The surveillance of Vibrio parahaemolyticus
in the Chilean coast has been mainly performed by
multiplex PCR amplification of three different hemolysin genes, which are specie-specific virulence factors.
These genes are also employed in the determination of V. parahaemolyticus
pathogenic load in seafood and for
characterization of pathogenic strains associated to diarrhea cases in human. During environmental
surveillance that we performed every summer, we occasionally observed a thermolabile hemolysin (tlh
product of a slightly smaller size than expected, which was coincident with low loads of V. parahaemolyticus
the environment. In order to understand this observation, we probed the specificity of tlh
primers for the
detection of V. parahaemolyticus
at different bacterial loads and DNA concentrations.
Primers used for the detection of V. parahaemolyticus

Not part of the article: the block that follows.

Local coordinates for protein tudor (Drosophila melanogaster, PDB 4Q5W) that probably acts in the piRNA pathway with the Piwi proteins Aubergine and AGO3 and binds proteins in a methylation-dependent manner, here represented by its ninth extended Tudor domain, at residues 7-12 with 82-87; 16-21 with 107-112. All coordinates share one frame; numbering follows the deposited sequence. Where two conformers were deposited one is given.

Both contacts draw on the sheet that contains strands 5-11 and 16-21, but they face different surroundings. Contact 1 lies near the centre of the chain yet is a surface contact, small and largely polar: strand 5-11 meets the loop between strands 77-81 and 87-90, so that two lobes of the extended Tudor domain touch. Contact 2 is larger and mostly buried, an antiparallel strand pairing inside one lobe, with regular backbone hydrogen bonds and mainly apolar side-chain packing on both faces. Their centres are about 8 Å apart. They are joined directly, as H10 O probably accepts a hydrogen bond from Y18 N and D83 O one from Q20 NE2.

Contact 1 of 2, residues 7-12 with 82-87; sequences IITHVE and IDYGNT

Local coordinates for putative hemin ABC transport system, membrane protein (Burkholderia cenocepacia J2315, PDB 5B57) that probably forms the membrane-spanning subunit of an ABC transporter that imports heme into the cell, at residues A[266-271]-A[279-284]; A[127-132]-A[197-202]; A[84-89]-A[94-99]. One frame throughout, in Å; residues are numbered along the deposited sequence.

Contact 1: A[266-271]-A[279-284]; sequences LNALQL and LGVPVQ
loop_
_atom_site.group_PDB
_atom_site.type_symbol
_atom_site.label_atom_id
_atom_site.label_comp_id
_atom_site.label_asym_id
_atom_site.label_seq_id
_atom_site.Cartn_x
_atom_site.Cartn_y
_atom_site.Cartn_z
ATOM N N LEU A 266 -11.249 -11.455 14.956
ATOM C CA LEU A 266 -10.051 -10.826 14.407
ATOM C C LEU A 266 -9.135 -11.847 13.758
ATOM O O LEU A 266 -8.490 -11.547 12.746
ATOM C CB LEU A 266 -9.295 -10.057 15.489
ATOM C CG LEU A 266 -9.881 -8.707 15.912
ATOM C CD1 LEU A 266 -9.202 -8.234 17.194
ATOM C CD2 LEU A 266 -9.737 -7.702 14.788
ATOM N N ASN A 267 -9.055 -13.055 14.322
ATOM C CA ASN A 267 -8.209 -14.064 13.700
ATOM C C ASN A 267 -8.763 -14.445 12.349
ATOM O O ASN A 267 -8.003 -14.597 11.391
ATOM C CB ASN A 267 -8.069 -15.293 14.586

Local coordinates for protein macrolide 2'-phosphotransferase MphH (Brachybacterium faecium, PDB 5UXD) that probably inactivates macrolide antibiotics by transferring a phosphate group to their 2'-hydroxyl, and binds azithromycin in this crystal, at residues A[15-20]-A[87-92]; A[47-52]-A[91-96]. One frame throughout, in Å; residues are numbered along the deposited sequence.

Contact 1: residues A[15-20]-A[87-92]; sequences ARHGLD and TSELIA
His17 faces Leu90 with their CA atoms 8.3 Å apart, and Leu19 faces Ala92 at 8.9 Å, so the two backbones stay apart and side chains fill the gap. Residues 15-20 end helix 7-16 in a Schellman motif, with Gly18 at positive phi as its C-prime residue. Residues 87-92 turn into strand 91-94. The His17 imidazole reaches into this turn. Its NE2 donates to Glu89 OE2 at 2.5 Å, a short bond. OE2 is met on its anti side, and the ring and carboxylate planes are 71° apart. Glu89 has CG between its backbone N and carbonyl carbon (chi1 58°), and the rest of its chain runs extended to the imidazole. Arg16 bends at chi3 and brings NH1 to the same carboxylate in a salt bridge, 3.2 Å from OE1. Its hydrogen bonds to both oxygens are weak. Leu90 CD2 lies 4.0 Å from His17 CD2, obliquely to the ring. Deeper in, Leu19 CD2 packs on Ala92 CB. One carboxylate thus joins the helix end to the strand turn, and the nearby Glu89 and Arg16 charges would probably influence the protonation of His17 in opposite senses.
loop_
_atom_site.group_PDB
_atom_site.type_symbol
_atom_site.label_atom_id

amplified a slightly smaller tlh
which is found in Vibrio alginolyticus
and other related strains. These amplicons were observed when
V. parahaemolyticus was absent or in undetectable loads in the environment.
Surveillance of V. parahaemolyticus
primers can be imprecise because amplification of a
specific marker in V. alginolyticus
and other related strains occurs. This situation
complicates potentially the estimation of bacterial load in seafood, because do not ensure the correct
identification of V. parahaemolyticus
when his load is low. Additionally, it could complicate the tracking of
outbreaks of V. parahaemolyticus
infections, considering the genetic markers used would not be specie-specific.